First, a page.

int main()
  char c1 = '\0', c2 = '\0', tmp_c;

  c1 = fgetc(stdin);
  for (;;) {
    if (c1 == EOF) {
    c2 = fgetc(stdin);
    if (c2 == EOF) {
      if (c1 != ' ') {
        fputc(c1, stdout);
    if (c1 == c2 && c1 == ' ') {
      tmp_c = fgetc(stdin);
      if (tmp_c != EOF) {
        if (tmp_c != '\n') {
          ungetc(tmp_c, stdin);
          fputc(' ', stdout);
        } else {
          ungetc(tmp_c, stdin);
      } else {
    } else if (c1 != ' ') {
      fputc(c1, stdout);
    c1 = c2;

Compiled with

gcc-4.9 -O3 -g3  -W -Wall -Wextra -std=c11 lilcparser.c -o lilcparser

(programm is a bit less than 9kb)

Use in a pipe like e.g.:

echo "T h e  b o o k  a l s o  h a s  a n  a n a l y t i c a l  p u r p o s e  w h i c h  i s  m o r e  i m p o r t a n t  " | ./lilcparser

I tried this and it seems to work :

echo "<text here>" | sed -r 's/(\w)(\s)/\1/g'

The sed command captures two groups and returns only the first.


In c++, I would do this:

#include <fstream>
using namespace std;

int main()
    fstream is("test.txt", std::ios::in);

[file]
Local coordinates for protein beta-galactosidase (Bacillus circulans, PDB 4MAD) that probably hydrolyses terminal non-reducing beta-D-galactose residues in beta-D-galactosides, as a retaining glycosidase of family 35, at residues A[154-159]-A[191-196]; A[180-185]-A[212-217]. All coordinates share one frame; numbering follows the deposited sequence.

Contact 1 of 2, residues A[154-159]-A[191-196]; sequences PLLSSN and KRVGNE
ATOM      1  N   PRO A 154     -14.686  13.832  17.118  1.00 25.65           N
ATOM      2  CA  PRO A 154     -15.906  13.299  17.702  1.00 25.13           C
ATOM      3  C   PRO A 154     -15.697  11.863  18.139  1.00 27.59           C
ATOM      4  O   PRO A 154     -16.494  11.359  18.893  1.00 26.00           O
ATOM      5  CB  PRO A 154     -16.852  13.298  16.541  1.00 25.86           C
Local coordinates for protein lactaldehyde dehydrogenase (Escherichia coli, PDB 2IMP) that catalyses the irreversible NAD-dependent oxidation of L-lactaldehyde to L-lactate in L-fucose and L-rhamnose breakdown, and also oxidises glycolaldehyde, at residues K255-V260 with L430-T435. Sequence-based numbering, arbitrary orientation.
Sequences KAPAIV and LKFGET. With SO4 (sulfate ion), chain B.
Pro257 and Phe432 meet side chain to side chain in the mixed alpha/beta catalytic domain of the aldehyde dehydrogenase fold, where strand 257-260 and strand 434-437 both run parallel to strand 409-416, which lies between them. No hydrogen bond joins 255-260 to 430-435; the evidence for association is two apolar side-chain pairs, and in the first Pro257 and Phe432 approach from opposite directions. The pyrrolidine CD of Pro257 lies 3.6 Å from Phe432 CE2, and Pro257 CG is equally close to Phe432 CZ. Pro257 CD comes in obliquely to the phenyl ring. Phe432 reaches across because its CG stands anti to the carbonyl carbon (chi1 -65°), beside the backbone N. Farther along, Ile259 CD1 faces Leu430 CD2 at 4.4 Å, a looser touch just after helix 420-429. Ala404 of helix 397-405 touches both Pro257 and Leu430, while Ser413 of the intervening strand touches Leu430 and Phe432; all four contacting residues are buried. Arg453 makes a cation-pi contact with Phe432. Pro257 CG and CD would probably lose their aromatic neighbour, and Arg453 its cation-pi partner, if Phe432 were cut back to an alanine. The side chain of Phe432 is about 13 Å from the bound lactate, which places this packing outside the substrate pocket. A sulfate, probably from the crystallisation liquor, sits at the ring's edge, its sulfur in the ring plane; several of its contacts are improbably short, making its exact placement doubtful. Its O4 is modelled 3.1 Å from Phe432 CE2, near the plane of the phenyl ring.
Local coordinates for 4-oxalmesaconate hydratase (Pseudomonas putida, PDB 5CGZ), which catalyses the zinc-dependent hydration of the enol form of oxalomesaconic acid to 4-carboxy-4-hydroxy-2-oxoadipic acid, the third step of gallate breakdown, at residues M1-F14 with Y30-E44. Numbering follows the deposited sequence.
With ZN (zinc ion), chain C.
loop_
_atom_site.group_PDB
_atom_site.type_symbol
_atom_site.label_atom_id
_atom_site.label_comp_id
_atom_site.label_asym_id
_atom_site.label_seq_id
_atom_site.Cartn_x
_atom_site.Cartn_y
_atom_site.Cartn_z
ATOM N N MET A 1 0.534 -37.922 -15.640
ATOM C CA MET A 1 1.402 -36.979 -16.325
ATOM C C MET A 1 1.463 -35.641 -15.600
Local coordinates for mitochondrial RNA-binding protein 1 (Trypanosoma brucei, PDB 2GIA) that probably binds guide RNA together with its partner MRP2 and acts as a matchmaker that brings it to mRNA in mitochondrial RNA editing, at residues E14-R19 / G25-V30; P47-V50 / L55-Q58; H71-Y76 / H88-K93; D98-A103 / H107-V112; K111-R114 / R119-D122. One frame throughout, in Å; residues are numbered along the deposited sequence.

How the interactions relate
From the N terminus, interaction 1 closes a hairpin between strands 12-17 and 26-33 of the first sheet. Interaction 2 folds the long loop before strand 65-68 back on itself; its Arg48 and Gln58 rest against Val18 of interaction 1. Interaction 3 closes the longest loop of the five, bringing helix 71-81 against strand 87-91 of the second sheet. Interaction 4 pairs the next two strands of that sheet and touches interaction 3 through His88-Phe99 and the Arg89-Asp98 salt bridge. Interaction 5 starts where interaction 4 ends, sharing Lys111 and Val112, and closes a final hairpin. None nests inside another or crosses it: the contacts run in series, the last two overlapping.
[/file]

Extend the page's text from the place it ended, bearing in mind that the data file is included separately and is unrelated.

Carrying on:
char buff;

    while (!is.eof()){is.get(buff);str.push_back(buff);} //read file to string

    for (int a=0;a<str.size();++a)if (str[a] == ' ' && str[a + 1] != ' ')str.erase(str.begin()+a);

    ofstream os("test.txt", std::ios::out | std::ios::trunc); //clear file for rewrite

    os.write(str.data(), str.size() * sizeof(char)); //write chars

    return 0;

Will change the contents of the test text file, into the same string, but with spaces between letters removed. (It requires a space between every letter to be accurate).

$ echo 'F o u r  s c o r e  a n d' | \
txr -t '(mapcar* (opip (split-str @1 "  ")
                       (mapcar (op regsub #/ / ""))
                       (cat-str @1 " "))
Four score and

$ txr -e '(awk (:begin (set fs "  "))
               ((mf (regsub #/ / ""))))'  # mf: modify fields
F o u r  s c o r e  a n d
Four score and

$ awk -F'  ' '{for(i=1;i<=NF;i++)gsub(/ /,"",$i);print}'
F o u r  s c o r e  a n d
Four score and